Lonnie (Marvin) Elonzo Glosson (born 14 February 1908, Judsonia, Arkansas - died 2 March 2001, Searcy, Arkansas), popularized the harmonica nationwide and had a hand in several hit songs during a time when radio stations employed harmonica orchestras.
From a young age, Glosson’s ability and versatility on the harmonica stood out. He was sometimes billed as "The Best Harmonica Player in the World". Whilst many would disagree with this judgement, he undoubtedly had an influence on the growth in popularity of his instrument and ranks alongside DeFord Bailey and Wayne Raney as one of the finest hillbilly harmonica wizards. There are recordings and broadcasts spread across seven decades; and Glosson sold harmonicas and instruction books to hundreds of thousands of mail-order customers, through radio shows with his fellow harmonica-player Wayne Raney, syndicated all over North America.
Lonnie Marvin Glosson was born the seventh of eleven children on February 14, 1908, in Judsonia (White County) to Cora Busby Glosson and George H. Glosson. He later changed his middle name to Elonzo because he did not like the uncle after whom he was named. Glosson’s mother taught him the harmonica after he earned money to buy the instrument by picking cotton: “She showed me how to play ‘Home Sweet Home,’ and I took it from there.” His father owned a boat dock and bait shop and picked mussel shells for a button factory in Newport (Jackson County). George Glosson’s parents had come to Prospect Bluff (later renamed Judsonia) from North Carolina in the 1850s.
Hoboing around the United States, Lonnie Glosson earned a living playing harmonica in barber shops, on street corners, and on radio stations. From KMOX in St. Louis, Missouri, Glosson went to WLS’s National Barn Dance in Chicago, Illinois, where he was paired with Gene Autry. Glosson recorded for Paramount’s Broadway label in the early 1930s and also recorded for the Decca and Mercury labels.
Glosson’s early records were of the hillbilly boogie variety, but to survive as a performer, Glosson had to be versatile; he could just as easily sing and play a blues, gospel, or pop song. He also played guitar. The Country Music Hall of Fame cites his 1936 song, “Arkansas Hard Luck Blues,” as “an early example of the talking blues popularized by Woody Guthrie and Bob Dylan.”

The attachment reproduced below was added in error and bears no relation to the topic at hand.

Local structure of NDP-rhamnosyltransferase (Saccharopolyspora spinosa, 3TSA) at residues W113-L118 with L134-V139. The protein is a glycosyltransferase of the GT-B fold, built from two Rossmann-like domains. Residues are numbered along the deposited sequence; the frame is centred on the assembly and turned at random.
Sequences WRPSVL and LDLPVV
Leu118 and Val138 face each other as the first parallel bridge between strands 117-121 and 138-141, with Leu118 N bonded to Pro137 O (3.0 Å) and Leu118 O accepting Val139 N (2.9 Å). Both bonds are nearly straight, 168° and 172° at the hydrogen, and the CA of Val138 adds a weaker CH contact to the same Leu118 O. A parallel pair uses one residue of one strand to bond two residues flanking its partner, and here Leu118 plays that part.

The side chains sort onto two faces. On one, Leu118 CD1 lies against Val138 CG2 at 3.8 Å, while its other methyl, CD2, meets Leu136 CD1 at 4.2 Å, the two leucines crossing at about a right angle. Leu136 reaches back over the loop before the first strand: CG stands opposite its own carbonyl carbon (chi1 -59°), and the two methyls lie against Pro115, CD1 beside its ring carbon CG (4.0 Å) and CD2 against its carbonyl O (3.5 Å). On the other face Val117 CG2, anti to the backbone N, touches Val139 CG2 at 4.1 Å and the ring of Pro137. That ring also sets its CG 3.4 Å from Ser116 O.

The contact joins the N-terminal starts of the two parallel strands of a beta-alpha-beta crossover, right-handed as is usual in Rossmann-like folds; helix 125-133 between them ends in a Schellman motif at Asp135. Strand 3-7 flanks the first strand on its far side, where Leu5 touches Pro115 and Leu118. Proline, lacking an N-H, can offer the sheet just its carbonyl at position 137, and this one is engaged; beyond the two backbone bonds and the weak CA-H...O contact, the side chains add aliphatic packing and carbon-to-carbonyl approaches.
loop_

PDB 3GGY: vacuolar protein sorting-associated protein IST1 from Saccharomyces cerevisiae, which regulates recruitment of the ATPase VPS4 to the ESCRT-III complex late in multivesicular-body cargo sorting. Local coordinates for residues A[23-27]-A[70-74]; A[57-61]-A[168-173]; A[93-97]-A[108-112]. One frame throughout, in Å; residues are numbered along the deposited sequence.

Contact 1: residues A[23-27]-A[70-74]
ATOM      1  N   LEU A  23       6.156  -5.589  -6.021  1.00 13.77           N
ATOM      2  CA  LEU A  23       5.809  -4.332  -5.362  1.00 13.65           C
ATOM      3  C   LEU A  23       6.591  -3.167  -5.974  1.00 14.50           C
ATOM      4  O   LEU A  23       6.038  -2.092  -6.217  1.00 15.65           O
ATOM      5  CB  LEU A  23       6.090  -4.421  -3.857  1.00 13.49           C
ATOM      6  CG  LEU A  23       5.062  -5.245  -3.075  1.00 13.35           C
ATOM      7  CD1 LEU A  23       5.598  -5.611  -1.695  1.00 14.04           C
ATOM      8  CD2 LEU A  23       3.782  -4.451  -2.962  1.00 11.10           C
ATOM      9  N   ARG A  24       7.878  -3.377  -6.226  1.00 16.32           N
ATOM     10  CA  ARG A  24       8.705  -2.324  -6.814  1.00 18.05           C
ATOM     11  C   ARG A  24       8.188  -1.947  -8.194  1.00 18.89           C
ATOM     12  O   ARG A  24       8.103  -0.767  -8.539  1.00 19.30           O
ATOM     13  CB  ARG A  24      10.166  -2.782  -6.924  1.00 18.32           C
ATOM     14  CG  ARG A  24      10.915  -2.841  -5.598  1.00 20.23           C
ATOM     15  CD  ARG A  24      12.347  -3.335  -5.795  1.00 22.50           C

In 1930, Glosson married Ruth Moore of Providence (White County); they soon divorced but remarried again in 1931 and eventually had six children. His partnership with harmonica player Wayne Raney of Wolf Bayou (Cleburne County) also lasted decades. By 1938, they had a program on KARK radio in Little Rock (Pulaski County), later hosting a national show on WCKY in Cincinnati, Ohio. Glosson and Raney also sold millions of mail-order harmonicas over the airwaves. In 1949, their “Why Don’t You Haul Off and Love Me,” with Raney on vocals and Hot Springs (Garland County) native Henry Glover producing, reached number one on the charts. They recorded several songs with the Delmore Brothers, including the Delmores’ massive hit, “Blues Stay Away From Me,” co-written and produced by Glover, the same year.
Glosson delved more into gospel as the years wore on, self-issuing songs such as “For Christmas Give Jesus Your Soul.” Nicknamed “the Talking Harmonica Man,” he toured mainly in schools. He continued performing into his nineties.
Glosson died at home of congestive heart failure on March 2, 2001, in Searcy (White County) weeks after his ninety-third birthday and is buried in Kensett (White County).
He received the Ozark Pioneer Music Award in 1999 and was inducted into the George D. Hay Country Music Hall of Fame in 2000. Charlie Pride named Glosson as one of the prime influences on his decision to go into country music, based on listening to him on the radio, as a child.
(Info edited mainly from encyclopediaofarkansas.net)